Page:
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Preparing for a marathon as a beginner requires careful planning and gradual progression. Here's a short guide to help you get started.

Most marathon training schedules span from 12 to 20 weeks, allowing ample time for your body to prepare for the distance. The duration required depends on individual fitness levels and objectives.

It's best to choose a race first and then establish a timeline by working backwards. Training plans typically commence at your current fitness comfort level and progress gradually to mitigate the risk of injury.

Step One: Shoe Check – Ensure your footwear is up to the task as you'll spend extensive time on your feet in the coming months.

Proper-fitting running shoes are crucial for marathon training. Ill-fitting shoes can lead to blisters and discomfort, while also increasing the risk of injuries such as muscle strains and stress fractures.

For optimal support, we at Craft advises starting your marathon journey with a thorough shoe fitting, available at specialty running stores or through a physical therapist. This applies to seasoned runners as well.

Step two: Moisture-wicking materials like polyester or nylon, are essential for marathon training. These fabrics pull sweat away from your skin, keeping you dry and reducing chafing.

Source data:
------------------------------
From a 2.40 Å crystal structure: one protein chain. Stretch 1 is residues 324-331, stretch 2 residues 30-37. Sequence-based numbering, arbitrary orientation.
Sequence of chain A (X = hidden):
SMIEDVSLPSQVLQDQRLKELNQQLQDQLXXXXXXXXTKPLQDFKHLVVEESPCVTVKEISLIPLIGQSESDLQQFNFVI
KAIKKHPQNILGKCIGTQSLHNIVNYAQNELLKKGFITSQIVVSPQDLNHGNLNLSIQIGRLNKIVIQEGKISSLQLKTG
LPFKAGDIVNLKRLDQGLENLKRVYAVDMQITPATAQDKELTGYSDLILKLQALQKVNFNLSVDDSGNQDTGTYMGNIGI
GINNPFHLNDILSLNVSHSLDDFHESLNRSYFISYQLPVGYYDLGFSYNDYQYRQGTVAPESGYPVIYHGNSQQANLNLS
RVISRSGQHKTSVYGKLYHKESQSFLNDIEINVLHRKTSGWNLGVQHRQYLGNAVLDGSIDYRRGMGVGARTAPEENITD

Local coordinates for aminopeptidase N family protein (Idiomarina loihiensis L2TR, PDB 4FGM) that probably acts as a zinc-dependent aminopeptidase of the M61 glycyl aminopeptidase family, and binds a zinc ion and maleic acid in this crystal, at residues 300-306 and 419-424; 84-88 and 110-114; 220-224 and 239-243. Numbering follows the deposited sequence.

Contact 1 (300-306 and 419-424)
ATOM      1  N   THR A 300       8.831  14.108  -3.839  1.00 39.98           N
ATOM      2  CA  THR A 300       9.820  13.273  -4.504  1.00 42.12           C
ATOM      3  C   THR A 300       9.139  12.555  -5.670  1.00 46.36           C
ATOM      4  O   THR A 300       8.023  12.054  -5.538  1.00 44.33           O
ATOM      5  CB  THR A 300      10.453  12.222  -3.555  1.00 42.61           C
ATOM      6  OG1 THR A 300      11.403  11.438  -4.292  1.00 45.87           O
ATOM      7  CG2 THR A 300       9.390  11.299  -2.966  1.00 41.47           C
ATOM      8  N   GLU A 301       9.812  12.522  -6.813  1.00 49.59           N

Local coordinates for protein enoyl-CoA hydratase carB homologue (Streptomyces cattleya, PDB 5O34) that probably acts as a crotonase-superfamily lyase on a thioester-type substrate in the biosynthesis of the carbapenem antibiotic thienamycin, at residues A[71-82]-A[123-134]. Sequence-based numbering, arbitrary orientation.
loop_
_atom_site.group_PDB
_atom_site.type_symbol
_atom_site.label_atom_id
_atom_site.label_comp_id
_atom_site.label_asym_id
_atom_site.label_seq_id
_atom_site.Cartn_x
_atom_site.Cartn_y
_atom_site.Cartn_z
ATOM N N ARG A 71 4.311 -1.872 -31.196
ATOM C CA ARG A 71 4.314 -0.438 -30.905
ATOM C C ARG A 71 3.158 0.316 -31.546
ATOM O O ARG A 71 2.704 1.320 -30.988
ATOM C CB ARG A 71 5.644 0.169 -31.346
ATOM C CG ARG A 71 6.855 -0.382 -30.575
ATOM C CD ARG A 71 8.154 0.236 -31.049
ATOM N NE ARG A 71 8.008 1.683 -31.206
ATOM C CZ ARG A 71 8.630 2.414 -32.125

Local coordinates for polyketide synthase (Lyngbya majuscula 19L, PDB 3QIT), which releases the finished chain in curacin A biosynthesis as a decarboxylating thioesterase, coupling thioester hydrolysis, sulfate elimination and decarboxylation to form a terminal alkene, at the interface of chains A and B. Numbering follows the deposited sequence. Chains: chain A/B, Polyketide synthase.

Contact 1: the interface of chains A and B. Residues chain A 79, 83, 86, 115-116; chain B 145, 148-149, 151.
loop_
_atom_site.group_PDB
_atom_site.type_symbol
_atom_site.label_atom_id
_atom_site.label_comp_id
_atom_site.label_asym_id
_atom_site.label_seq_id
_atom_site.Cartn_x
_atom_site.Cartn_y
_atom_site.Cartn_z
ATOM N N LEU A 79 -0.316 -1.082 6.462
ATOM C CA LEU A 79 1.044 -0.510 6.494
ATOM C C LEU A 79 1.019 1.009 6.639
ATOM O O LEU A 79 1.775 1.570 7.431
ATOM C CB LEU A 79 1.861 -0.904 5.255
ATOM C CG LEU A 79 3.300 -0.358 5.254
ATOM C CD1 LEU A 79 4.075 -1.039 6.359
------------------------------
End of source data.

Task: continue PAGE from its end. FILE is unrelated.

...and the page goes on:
Invest in runner-friendly clothing suitable for various weather conditions, ensuring comfort whether it's hot or cold outside. Adapt your training gear accordingly.

Step three: Start your marathon training at a comfortable level. Beginners might begin with 15 miles in the first week, while those more experienced could start with upwards of 40 miles.

Following common training principles, most plans suggest increasing weekly mileage by no more than 10% to minimize injury risk.

Remember, the ultimate goal is reaching the marathon finish line. Avoid overtraining early on to prevent issues later. Stick to your plan, gradually building mileage until it's time to taper.

Step four: Yes, weightlifting can be part of marathon training, but it should complement—not compete with—your running schedule.

Adjust the intensity of your strength workouts as your running mileage increases. Avoid adding extra stress to your body during this demanding period.

Closer to race day, focus on calisthenics, ball exercises, Pilates, or low-resistance methods to maintain muscle rather than build it.

Step five: In the final weeks before your marathon, less is more. Reduce your mileage by 25% to 50% two weeks before the race, then halve it again in the week leading up to the event.

This tapering approach allows your body to recover fully from training-induced muscle damage, ensuring you have fresh legs on race day, as advised by Betchker. It's important to resist the urge to push in another long run or intense workout during this period. Resting now will not lead to a loss of conditioning.

Step six: Training for a marathon is a long journey. You'll accumulate over a million steps before even starting the race.

On race day, celebrate your preparation and dedication. Enjoy every moment of the 26.2 miles, immerse yourself in the atmosphere, and maintain a positive attitude, even if your muscles protest.

Crossing the finish line earns you the title of marathoner—a well-deserved achievement.

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